Florida has 175 state parks and 11 national parks – all of which are spectacular. Although they’re beautiful, many of them pose dangers that visitors might not anticipate. In fact, some Florida state parks are among the most dangerous in the entire country.
If you were injured in one of Florida’s parks, you might immediately think of suing the state, however it can be a very challenging course of action due to the laws Florida enacted to protect itself. Still, a Florida premises liability lawyer with Lytal, Reiter, Smith, Ivey & Fronrath will fight to help you get what you deserve. If you would like a free evaluation of your case, please contact us online or give us a call at (561) 655-1990.
Three of the Nation’s Deadliest Parks are in Florida
It’s hard to believe that our beautiful state is the home to three national parks that rank among the most dangerous in the entire country based on deaths that occurred between 2010 and 2020, but that’s the hard reality.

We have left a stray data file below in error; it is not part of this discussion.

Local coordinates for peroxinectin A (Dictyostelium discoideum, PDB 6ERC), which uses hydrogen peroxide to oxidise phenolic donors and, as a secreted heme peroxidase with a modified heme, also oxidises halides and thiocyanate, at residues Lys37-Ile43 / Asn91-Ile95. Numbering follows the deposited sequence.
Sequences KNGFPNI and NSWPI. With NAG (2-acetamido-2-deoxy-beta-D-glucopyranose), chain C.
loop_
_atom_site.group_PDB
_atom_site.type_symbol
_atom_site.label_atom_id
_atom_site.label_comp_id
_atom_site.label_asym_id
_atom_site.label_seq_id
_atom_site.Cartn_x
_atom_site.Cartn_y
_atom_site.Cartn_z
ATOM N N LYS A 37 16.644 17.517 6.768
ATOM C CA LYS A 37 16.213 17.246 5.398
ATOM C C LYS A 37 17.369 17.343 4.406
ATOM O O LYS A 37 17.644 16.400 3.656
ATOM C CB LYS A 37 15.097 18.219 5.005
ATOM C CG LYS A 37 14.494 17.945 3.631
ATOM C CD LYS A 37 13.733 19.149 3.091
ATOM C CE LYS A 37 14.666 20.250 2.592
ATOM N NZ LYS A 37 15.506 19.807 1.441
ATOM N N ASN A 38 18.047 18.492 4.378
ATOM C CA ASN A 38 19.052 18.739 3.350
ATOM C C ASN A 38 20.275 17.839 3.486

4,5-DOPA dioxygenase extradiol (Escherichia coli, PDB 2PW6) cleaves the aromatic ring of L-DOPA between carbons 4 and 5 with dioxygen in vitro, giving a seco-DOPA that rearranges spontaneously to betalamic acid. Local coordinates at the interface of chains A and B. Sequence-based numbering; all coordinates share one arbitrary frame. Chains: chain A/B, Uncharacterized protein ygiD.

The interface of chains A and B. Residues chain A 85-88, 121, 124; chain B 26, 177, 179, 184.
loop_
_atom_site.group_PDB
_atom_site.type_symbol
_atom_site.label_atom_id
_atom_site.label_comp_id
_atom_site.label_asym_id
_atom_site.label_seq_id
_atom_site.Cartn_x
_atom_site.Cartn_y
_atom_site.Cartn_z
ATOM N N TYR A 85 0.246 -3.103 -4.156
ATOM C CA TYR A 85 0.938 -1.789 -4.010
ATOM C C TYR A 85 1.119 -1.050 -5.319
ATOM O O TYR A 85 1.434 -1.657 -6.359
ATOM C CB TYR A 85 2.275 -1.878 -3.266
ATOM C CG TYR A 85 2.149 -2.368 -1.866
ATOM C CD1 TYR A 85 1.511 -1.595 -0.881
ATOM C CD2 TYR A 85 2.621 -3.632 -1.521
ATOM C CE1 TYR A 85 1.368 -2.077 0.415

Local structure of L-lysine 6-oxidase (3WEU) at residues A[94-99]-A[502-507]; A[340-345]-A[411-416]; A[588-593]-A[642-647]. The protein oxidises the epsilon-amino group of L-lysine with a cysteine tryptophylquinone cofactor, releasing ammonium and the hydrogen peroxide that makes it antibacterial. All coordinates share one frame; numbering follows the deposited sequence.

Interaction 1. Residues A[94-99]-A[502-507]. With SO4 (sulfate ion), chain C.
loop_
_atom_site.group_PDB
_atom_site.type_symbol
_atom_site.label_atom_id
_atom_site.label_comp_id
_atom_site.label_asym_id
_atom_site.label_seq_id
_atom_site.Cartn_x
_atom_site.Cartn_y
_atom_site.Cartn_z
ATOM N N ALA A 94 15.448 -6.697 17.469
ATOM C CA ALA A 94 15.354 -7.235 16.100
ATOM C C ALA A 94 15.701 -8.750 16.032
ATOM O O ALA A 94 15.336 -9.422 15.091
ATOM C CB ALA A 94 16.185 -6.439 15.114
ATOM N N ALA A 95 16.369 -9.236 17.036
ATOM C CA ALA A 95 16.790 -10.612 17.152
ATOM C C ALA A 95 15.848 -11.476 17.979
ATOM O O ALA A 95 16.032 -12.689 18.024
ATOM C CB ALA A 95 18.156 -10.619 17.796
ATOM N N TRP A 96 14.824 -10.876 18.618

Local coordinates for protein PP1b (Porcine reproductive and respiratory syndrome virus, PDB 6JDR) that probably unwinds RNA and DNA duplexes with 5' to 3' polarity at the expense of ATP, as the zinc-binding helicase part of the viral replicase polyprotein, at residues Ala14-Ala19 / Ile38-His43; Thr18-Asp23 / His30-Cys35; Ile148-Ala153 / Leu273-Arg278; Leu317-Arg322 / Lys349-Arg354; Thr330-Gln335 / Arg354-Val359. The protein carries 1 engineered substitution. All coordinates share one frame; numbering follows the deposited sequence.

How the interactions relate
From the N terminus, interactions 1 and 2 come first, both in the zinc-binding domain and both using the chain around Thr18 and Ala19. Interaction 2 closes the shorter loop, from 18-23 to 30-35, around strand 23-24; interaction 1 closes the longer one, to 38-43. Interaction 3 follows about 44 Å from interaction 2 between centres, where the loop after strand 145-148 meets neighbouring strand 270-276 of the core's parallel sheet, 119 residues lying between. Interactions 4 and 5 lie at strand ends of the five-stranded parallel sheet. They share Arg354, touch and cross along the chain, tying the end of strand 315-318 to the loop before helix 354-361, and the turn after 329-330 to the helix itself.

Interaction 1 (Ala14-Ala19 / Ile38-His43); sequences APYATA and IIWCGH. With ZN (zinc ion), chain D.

Florida Everglades in south Florida, Miami’s Biscayne Park, and Dry Tortugas Park in the Keys all made that unfortunate list.
Everglades National Park
Everglades National Park comes in highest of the three, ranking 23rd of 54. There were 14 fatalities in the park during the 10-year time frame.
Six people died in transportation-related incidents, four died in drownings, one which was only categorized as “other”, and three deaths were reported as for undetermined or unexplained reasons. Interestingly, none were assigned to the “wildlife/animal” category.